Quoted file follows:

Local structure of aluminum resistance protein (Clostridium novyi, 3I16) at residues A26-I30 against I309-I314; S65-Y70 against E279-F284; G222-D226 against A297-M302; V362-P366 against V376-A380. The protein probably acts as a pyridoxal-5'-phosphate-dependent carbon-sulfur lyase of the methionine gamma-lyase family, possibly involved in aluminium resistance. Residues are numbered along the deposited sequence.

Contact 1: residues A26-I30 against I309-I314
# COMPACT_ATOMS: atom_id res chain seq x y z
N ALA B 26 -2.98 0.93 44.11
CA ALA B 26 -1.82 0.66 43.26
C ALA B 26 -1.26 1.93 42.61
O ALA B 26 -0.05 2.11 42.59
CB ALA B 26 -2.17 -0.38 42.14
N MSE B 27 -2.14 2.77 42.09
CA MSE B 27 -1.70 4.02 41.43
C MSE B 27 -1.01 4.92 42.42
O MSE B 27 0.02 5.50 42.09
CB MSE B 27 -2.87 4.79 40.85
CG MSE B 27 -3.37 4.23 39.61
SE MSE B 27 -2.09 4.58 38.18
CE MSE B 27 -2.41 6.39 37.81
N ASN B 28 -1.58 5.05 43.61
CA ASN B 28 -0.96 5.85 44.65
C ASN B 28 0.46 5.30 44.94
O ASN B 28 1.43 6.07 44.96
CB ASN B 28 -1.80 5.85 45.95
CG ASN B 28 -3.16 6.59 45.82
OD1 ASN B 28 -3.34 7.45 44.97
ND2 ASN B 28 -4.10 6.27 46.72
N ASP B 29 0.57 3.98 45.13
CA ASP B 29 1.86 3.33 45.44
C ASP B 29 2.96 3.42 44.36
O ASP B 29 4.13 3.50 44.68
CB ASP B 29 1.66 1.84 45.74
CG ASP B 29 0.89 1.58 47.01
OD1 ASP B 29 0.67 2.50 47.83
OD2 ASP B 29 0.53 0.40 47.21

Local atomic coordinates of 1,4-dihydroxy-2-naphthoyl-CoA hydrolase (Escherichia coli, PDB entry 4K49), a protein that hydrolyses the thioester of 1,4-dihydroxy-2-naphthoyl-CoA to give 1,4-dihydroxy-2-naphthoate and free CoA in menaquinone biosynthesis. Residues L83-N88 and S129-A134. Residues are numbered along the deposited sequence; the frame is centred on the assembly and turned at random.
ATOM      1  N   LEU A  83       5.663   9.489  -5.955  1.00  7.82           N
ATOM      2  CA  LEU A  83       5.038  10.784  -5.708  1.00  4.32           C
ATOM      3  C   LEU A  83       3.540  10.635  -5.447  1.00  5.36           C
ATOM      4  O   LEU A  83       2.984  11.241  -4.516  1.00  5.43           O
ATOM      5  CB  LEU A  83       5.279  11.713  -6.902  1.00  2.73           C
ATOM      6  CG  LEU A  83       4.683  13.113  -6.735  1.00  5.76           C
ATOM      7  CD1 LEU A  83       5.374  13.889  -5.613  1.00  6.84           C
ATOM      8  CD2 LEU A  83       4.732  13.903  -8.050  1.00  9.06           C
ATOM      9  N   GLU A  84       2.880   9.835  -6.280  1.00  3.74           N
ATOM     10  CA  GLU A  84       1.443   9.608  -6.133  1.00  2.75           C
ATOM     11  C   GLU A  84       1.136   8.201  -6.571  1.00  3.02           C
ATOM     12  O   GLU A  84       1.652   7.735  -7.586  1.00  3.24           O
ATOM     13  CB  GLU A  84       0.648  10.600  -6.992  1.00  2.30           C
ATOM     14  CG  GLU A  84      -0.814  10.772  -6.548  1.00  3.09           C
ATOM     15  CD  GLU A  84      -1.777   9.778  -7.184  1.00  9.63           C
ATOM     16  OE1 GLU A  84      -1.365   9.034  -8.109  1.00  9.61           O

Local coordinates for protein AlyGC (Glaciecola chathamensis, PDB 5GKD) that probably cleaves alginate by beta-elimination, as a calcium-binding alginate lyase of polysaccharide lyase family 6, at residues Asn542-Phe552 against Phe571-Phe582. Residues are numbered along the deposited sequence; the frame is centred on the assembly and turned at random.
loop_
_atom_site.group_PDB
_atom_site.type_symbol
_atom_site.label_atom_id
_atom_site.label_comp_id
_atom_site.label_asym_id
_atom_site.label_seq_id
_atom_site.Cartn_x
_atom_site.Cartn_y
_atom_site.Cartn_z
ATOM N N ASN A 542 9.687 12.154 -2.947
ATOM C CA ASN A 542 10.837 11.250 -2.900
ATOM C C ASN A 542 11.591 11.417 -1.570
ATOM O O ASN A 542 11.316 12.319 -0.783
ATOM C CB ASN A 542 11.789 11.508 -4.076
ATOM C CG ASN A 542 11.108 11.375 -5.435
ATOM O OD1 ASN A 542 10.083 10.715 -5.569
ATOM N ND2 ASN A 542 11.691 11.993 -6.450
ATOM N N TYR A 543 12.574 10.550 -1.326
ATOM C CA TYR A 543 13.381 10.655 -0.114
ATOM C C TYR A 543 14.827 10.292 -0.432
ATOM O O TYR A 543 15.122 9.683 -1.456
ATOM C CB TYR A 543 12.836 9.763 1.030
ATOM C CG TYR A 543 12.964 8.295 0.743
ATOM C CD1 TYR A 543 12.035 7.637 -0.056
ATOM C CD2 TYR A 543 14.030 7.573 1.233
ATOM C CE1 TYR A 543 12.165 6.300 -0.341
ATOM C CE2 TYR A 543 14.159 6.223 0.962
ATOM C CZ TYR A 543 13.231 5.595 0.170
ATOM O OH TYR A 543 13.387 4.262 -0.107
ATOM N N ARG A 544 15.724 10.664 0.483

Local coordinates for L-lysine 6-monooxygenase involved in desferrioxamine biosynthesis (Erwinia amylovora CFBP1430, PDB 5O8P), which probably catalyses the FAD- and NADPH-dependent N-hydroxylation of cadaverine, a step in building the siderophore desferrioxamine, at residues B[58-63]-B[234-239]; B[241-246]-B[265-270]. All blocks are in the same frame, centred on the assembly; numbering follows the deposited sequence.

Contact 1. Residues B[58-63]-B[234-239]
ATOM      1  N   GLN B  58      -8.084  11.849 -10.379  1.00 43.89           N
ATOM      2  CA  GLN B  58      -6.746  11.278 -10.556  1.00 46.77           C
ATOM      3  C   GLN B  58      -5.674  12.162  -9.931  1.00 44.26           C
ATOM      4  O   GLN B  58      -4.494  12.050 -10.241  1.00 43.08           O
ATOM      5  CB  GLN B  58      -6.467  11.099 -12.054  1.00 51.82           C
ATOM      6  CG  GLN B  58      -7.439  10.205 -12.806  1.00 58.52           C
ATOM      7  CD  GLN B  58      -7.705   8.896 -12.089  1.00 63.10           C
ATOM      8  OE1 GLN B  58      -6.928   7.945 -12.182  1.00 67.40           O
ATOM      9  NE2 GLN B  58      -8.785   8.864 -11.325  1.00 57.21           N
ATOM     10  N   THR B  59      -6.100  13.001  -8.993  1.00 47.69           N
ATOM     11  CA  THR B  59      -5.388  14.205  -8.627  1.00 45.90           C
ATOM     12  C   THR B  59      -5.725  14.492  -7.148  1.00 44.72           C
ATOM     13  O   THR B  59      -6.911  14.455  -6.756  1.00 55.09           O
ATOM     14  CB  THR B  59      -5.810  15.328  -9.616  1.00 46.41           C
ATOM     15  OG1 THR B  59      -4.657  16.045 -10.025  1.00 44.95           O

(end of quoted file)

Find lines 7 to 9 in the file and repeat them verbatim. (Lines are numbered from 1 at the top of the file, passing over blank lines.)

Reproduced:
O ALA B 26 -0.05 2.11 42.59
CB ALA B 26 -2.17 -0.38 42.14
N MSE B 27 -2.14 2.77 42.09